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Understand First-Generation Families to Better Support First-Generation Students

Submitted by Dee Dee Snyder,

College students’ parents sometimes get a bad rap. (Think helicopter parents, or worse, lawnmower parents.) For many years, parents of first-generation college students have been seen as forces “to be overcome” by colleges because these parents are perceived as being disengaged from their students’ college experiences or being negative influences. However, in “TRIO Families: Leveraging Strengths of First Generation Families,” presented at the 2018 Council for Opportunity in Education Conference, Meagan Stark and Dr. Michelle Hurley asked us to view first-generation parents through a different lens. Stark and Hurley contend that a better understanding of first-generation parents gives us important insights into their students, and first-generation parents can be our allies in providing vital support to their students.

Although we know there are exceptions, research shows that many first-generation students report that their families were instrumental in their “breaking through” to be the first in their family to pursue a college degree (Gofen, 2009). Stark and Hurley asked us to consider ways first-generation families influence their students:

  • First-generation families are often key influencers in their student’s decision to go to college.
  • First-generation parents’ attitudes toward their own education and involvement in their student’s education establishes education as a family goal.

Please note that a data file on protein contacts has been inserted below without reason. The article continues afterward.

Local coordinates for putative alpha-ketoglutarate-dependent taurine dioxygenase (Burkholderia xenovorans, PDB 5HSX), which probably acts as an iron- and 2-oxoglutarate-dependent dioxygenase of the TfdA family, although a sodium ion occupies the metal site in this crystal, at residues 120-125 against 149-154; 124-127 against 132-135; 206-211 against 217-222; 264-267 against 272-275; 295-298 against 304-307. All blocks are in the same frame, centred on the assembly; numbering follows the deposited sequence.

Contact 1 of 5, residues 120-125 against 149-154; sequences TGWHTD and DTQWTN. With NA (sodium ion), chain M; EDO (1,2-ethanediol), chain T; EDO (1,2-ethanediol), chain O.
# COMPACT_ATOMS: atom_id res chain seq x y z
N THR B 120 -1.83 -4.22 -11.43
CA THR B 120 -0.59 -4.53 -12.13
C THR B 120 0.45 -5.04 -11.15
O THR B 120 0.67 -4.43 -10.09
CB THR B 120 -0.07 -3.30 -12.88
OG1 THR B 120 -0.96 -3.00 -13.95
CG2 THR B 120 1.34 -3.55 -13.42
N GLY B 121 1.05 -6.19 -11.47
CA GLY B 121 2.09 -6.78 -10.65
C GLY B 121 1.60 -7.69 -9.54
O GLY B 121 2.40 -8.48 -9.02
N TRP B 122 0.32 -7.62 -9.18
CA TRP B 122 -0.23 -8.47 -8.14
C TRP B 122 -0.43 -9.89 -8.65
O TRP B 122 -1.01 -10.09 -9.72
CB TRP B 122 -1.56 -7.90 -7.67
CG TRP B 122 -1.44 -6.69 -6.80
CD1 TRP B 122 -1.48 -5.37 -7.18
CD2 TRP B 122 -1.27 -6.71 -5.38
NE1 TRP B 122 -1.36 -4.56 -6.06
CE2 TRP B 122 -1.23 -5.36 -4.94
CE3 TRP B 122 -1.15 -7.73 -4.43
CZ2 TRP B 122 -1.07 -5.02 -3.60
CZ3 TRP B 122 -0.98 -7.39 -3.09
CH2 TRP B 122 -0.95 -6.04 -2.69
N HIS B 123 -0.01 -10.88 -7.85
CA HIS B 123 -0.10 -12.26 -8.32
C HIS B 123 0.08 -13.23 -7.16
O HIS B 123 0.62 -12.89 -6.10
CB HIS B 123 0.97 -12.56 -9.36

• Family bonds and family sacrifice to help students get to college are powerful motivators for first-generation students.
  • First-generation and low-income families have experienced success despite exposure to risk and have adapted to risk in order to remain viable in adverse conditions. As a result, first-generation students bring resilience with them to college.

Given first-generation parents’ influence on their students, how can institutions channel that influence to help support their students? Stark’s and Hurley’s suggestions included:

  • Family/parent mentor program to enhance individual guidance
  • Parent-focused newsletters: snail-mail is the best option for this population
  • Family/parent workshops—timing and location are key
  • Family questionnaire: what do they want to know about the institution?
  • Family/parent orientation outlining the experience for first-generation students: what does a day in the life of a student look like?
  • Financial literacy workshops focusing on scholarships, budgeting for college
  • Practical assistance: identifying food services, clothing resources for interviews, tech resources, FAFSA and financial aid verification, healthcare options

Over half of Ohio State ATI’s students are first-generation college students, and we have myriad opportunities to interact with them over the course of a year. How might we engage our students’ families to help us retain and graduate our first-generation students?



Gofen, A. (2009). Family Capital: How First-Generation Higher Education Students

Break the Intergenerational Cycle.  Family Relations, 58, 104-120.


Stark, M., Hurley, M. (2018, September). TRIO Families: Leveraging Strengths of

First Generation Families. Investing in Futures and Empowering

Families. 37th Annual Conference of the Council for Opportunity in Education, New York.